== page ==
Viewpoint: Medical ethics shouldn’t stop coronavirus vaccine researchers from experimenting on healthy people

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A Seattle patient receives a shot in the first-stage study of a potential coronavirus vaccine. Credit: Associated Press

The pandemic has thrown previous moral assumptions into disarray. …

Research ethics normally prohibits exposing human subjects to significant risk. … But in a pandemic, the overriding aim must be to avoid a potentially catastrophic toll. We all face such heightened risk that restrictions on promising research (beyond the basic requirement of informed consent) could easily prove counterproductive in humanitarian terms.

For covid-19, sufficiently promising treatments should jump to human clinical trials as soon as is reasonably possible, bypassing the usual lengthy period of animal testing.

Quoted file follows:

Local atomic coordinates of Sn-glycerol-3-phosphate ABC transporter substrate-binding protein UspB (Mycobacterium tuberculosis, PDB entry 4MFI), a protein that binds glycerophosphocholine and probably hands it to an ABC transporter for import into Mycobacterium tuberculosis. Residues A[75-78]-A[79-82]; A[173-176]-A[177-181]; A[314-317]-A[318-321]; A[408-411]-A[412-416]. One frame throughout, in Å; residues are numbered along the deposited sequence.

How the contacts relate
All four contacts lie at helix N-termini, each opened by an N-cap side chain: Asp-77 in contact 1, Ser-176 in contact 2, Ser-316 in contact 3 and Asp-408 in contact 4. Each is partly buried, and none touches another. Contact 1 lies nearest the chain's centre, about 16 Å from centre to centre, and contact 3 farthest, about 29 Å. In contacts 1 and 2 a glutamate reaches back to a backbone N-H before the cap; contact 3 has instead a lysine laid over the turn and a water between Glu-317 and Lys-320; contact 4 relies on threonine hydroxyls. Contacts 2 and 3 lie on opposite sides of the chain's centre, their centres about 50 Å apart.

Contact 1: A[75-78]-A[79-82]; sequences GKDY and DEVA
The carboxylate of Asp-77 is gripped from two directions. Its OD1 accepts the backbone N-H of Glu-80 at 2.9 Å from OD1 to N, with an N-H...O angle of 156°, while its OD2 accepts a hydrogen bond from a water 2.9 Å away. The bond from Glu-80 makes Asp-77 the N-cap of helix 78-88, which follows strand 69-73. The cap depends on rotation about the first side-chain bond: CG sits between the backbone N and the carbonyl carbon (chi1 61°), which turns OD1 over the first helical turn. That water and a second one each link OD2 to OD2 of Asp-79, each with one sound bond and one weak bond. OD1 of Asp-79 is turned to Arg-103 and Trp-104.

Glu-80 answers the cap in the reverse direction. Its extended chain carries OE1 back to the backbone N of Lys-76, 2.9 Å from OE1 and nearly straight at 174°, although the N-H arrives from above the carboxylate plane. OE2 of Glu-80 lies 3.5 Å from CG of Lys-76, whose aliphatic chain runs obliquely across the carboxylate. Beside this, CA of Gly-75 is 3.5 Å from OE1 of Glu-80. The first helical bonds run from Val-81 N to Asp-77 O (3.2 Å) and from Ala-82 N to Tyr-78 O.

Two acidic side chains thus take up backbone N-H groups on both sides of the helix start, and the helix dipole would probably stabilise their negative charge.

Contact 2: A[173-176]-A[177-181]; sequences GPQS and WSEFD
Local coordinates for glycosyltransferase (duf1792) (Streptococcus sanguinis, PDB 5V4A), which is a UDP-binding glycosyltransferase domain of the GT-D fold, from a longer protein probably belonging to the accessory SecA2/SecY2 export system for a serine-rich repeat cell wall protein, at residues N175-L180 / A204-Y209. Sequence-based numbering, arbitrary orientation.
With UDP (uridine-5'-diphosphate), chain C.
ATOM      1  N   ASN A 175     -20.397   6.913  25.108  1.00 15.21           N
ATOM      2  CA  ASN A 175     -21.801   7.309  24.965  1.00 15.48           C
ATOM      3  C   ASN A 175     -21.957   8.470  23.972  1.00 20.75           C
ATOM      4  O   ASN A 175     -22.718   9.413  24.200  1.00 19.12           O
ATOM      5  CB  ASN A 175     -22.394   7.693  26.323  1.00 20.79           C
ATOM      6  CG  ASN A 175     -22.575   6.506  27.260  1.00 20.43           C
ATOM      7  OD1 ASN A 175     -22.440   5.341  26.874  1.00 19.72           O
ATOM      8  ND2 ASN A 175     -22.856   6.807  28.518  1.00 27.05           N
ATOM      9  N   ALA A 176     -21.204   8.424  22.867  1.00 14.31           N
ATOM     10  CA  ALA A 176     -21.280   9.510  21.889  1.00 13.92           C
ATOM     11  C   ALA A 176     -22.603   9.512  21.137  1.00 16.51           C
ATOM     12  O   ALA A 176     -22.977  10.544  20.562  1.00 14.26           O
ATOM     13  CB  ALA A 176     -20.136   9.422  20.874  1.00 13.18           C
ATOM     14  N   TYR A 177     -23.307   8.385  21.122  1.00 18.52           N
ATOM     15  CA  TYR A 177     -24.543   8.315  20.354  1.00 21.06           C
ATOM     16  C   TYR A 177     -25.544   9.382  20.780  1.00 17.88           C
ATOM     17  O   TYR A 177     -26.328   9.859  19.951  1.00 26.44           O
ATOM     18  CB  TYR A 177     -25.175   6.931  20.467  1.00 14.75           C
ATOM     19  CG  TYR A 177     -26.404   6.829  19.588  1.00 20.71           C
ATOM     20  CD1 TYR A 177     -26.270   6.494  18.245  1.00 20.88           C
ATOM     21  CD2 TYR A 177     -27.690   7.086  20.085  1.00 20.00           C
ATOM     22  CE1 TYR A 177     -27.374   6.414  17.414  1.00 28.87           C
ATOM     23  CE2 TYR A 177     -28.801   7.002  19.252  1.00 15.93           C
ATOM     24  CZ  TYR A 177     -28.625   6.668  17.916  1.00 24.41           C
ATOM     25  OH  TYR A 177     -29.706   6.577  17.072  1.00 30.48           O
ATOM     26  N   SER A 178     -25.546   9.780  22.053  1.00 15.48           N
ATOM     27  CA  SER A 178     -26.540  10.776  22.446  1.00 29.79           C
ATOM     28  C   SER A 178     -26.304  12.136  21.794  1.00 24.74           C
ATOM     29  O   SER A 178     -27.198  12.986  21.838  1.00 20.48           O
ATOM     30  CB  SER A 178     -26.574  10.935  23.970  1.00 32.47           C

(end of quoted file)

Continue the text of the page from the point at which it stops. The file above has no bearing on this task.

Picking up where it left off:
Does this ethical judgment make sense in a pandemic? The seriousness of the coronavirus cuts both ways: more risk from the initial low-dose infection, but greater benefits if it does protect them. If we can gain solid evidence that receiving a low dose of the virus leads to a mild case of covid-19, and that such mild cases then bring immunity to further exposure to the virus, we would have found a means of saving hundreds of thousands of lives — and millions of livelihoods. In these circumstances, it seems both reasonable and ethical to invite healthy young volunteers to receive a low dose of the virus, followed by quarantine and medical observation.

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